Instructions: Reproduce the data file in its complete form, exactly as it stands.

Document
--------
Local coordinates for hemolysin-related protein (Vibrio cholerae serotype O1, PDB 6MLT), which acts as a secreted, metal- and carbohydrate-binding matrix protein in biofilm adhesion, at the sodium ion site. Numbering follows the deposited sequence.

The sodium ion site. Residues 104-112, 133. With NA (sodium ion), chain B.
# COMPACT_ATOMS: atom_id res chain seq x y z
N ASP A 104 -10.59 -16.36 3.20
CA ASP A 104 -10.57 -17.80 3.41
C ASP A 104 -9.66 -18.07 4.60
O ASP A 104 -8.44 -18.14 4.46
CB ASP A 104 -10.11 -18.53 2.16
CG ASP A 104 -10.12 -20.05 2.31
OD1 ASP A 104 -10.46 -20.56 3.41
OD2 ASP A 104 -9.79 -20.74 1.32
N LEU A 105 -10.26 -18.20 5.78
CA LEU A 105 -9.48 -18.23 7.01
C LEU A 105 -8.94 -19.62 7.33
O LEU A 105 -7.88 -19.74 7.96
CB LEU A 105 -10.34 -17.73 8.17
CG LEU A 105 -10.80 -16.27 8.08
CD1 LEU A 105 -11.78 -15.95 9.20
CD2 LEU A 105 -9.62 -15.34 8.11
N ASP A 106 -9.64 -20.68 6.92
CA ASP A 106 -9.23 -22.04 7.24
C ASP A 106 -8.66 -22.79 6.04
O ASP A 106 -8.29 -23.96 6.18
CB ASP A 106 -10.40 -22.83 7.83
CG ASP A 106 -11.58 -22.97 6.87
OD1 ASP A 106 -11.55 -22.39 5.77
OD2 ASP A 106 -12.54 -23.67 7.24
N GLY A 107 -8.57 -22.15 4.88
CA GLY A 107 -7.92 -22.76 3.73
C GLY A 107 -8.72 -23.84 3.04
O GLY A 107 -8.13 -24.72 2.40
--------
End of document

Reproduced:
Local coordinates for hemolysin-related protein (Vibrio cholerae serotype O1, PDB 6MLT), which acts as a secreted, metal- and carbohydrate-binding matrix protein in biofilm adhesion, at the sodium ion site. Numbering follows the deposited sequence.

The sodium ion site. Residues 104-112, 133. With NA (sodium ion), chain B.
# COMPACT_ATOMS: atom_id res chain seq x y z
N ASP A 104 -10.59 -16.36 3.20
CA ASP A 104 -10.57 -17.80 3.41
C ASP A 104 -9.66 -18.07 4.60
O ASP A 104 -8.44 -18.14 4.46
CB ASP A 104 -10.11 -18.53 2.16
CG ASP A 104 -10.12 -20.05 2.31
OD1 ASP A 104 -10.46 -20.56 3.41
OD2 ASP A 104 -9.79 -20.74 1.32
N LEU A 105 -10.26 -18.20 5.78
CA LEU A 105 -9.48 -18.23 7.01
C LEU A 105 -8.94 -19.62 7.33
O LEU A 105 -7.88 -19.74 7.96
CB LEU A 105 -10.34 -17.73 8.17
CG LEU A 105 -10.80 -16.27 8.08
CD1 LEU A 105 -11.78 -15.95 9.20
CD2 LEU A 105 -9.62 -15.34 8.11
N ASP A 106 -9.64 -20.68 6.92
CA ASP A 106 -9.23 -22.04 7.24
C ASP A 106 -8.66 -22.79 6.04
O ASP A 106 -8.29 -23.96 6.18
CB ASP A 106 -10.40 -22.83 7.83
CG ASP A 106 -11.58 -22.97 6.87
OD1 ASP A 106 -11.55 -22.39 5.77
OD2 ASP A 106 -12.54 -23.67 7.24
N GLY A 107 -8.57 -22.15 4.88
CA GLY A 107 -7.92 -22.76 3.73
C GLY A 107 -8.72 -23.84 3.04
O GLY A 107 -8.13 -24.72 2.40